As told by Darin Gardner
It was Wednesday, the 17th of January. The sun was just beginning to cast its early morning rays across the eastern slopes of Mount Timpanogos. The snow covered peaks, half shrouded in billowing, white clouds, glistened in the light of the new day.
The radio blared a song about fishin' for a true love and I sang along — changing the words to fit the occasion.
I drove up the canyon until I reached a stretch of the river that was unoccupied. I wanted some solitude today. I wanted to escape the pressures of life and slip into that forth dimension of time and space reserved only for fishermen.
It was cold but I was prepared. As I slipped on my neoprene waders I noticed that the trout were porpoising in the flat water. Must be a midge hatch in progress I thought. I mused over those tough little bugs. The air temperature hadn't reached 20 degrees, yet it seemed those little snow flies couldn't wait to meet the new day. Of course, if I had a couple dozen trout trying to sip me out of the film I guess I would be in a bit of a huffy too.
I tied on a size 20 Griffiths gnat that I had trimmed flat on the bottom so it would float right in the film and headed for the river. There were still plenty of shadows on the water (the sun wouldn't hit the water for another hour or so) and that little dark bug was hard to see. After a couple of casts I decided the best way to solve the problem was with a yam indicator.
I tied the indicator about 4 feet up the leader from the fly, saturated it in floatant and got down to work. I was fishing with a five weight rod and a 6X dppet. I was glad I had my five weight. Throwing a cable at these trout would scare them all the way into Utah Lake.
It was time to be deliberate and careful. Long casts, parachute casts, were in order. Now I was mumbling to myself as I worked to drop my gnat gently on the water — upstream from the rising fish. I knew that one sloppy cast would put all the fish down.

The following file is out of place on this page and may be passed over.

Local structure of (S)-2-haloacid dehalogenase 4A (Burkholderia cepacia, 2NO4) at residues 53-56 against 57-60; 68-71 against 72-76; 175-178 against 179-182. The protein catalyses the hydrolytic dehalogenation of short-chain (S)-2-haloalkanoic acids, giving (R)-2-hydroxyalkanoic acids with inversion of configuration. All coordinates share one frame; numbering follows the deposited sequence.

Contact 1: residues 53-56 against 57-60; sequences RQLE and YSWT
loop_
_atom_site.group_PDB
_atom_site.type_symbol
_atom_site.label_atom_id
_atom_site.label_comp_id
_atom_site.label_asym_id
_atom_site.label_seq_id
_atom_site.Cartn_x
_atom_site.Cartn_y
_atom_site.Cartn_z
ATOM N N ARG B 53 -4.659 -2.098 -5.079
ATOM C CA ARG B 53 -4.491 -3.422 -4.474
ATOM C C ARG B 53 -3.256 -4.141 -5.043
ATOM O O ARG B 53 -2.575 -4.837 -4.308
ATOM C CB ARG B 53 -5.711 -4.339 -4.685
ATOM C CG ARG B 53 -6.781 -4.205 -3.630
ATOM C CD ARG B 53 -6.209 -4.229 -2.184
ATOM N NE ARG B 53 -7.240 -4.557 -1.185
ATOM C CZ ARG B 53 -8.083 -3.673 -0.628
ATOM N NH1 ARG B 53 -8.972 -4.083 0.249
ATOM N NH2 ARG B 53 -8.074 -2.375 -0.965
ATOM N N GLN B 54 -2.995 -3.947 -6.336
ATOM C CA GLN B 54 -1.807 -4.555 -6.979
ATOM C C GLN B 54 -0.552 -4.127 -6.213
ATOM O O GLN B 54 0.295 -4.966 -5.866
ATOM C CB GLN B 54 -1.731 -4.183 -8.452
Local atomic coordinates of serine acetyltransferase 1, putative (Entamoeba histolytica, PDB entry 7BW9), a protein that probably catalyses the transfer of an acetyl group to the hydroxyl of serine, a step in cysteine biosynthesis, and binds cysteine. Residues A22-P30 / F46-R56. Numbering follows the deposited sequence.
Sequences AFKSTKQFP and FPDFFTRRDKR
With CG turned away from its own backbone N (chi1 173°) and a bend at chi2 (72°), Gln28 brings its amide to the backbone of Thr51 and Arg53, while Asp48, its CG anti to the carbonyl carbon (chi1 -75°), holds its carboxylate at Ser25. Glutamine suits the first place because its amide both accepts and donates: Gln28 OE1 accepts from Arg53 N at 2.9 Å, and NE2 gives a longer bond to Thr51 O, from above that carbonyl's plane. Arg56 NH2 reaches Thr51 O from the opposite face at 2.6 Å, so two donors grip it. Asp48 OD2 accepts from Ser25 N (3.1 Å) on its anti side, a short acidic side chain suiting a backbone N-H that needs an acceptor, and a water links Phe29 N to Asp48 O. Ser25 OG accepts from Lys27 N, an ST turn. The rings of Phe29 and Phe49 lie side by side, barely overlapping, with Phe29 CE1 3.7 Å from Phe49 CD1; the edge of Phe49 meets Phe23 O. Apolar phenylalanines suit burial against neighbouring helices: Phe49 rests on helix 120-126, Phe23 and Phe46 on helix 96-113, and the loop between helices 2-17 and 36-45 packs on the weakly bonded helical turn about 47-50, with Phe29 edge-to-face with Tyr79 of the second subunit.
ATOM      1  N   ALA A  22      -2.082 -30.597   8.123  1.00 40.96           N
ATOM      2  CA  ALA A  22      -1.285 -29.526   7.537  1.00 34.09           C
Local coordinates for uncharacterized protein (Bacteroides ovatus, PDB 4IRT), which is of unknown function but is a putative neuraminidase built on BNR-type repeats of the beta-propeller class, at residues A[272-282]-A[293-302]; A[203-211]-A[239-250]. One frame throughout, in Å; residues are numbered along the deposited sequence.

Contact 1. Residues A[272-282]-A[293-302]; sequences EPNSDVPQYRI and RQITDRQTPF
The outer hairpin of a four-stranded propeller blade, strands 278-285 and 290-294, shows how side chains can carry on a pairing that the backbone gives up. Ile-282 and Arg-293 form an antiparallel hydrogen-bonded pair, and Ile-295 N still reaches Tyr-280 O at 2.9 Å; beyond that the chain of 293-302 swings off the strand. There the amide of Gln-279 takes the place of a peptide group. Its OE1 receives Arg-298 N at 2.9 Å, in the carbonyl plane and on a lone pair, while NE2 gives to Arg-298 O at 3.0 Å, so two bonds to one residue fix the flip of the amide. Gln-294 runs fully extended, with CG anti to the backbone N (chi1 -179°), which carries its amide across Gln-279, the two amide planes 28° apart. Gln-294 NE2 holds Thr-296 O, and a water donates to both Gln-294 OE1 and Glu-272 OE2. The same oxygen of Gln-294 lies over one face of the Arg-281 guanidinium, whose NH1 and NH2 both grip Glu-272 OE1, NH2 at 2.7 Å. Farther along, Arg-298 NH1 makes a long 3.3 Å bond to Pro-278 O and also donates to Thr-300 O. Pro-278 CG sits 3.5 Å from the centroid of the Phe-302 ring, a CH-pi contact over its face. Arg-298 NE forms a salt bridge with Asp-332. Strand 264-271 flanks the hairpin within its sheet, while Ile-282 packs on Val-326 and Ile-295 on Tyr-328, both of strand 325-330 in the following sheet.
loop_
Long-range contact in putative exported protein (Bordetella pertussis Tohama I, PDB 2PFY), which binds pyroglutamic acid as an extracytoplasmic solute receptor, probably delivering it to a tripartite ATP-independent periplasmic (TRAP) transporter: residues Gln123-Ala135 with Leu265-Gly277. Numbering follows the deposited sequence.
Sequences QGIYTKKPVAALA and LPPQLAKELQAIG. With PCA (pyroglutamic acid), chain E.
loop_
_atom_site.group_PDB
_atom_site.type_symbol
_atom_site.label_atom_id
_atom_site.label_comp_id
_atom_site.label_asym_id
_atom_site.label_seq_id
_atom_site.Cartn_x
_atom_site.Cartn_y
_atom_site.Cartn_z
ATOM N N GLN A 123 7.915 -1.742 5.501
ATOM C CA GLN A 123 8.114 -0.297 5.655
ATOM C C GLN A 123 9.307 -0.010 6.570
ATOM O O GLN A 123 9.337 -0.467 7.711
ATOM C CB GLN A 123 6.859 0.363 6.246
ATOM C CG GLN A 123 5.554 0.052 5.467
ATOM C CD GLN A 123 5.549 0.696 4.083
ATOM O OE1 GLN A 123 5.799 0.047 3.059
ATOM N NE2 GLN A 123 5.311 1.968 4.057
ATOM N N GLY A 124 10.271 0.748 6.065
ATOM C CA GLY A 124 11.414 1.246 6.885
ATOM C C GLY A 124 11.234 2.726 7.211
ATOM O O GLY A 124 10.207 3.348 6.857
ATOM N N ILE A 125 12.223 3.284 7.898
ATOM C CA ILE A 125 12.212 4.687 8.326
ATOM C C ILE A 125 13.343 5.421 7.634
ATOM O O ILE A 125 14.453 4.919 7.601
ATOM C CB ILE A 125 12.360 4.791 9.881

"Cast. Mend. Watch that indicator. Did it move? Yes! Raise the rod tip. Got em! Careful, thaes a might big fish for a 6X tippet. Let the rod tip do the work. Don't horse him. Give him some line — but not too much. Now I have him. Nice fish!"
One of the great things about these small flies is how well they hook the fish. They have such sharp points that all you have to do is raise the rod tip. If you jerk too hard you'll break the fish off. Now I was smiling — this was finesse fishing at its best.
I watched the feeding fish for a few minutes, letting the sound of the stream, the cool mountain air and the breathtaking beauty of the steep-walled canyon immerse me. Most of the time the trout were taking the emergers just before they got to the film. When a fish did break the surface with its nose it created only a tiny dimple or a few small ripples. More often, the dorsal fin would break free of the water as a fish rolled near the surface.
As soon as the sun hit the water the fish were gone. It was as if someone rang a bell or blew a whistle. One minute the fish were actively feeding and then they simply vanished.
Time to switch tactics. Now the trout were holding in the deep runs and pools along the banks. I broke off the gnat and tied on a dropper. Might as well see if I can pick up a few whitefish along with the trout. I attached a Latex Caddis to the dropper and tied a Hare's Ear to the tippet. A couple of small split shot kept the rig bouncing along just off the bottom.
I picked a deep run with some overhanging willows. Now I was talking to myself again: "Short accurate casts. Dead drift right into the fish. Have to almost 'boink' them right on the nose. Watch that indicator. Cover the run thoroughly. Keep that fly in the water and down where the fish are. Casting doesn't catch fish."
Most of the whitefish were schooled at the bottom-end of the deep holes. And, some of them were big. "Let the nymphs drift out the bottom of the run into the swifter water. The indicator is moving sideways! Raise the rod tip. Nice whitefish."
Now I was using a shot-gun technique to cover the entire length of the run. "Got to be aggressive, make it happen. Keep casting — deliberate — repetitious — don't thrash around.
It can't be time to leave already!? It seems like I just got here. Where did the morning go? Just one more fish ...."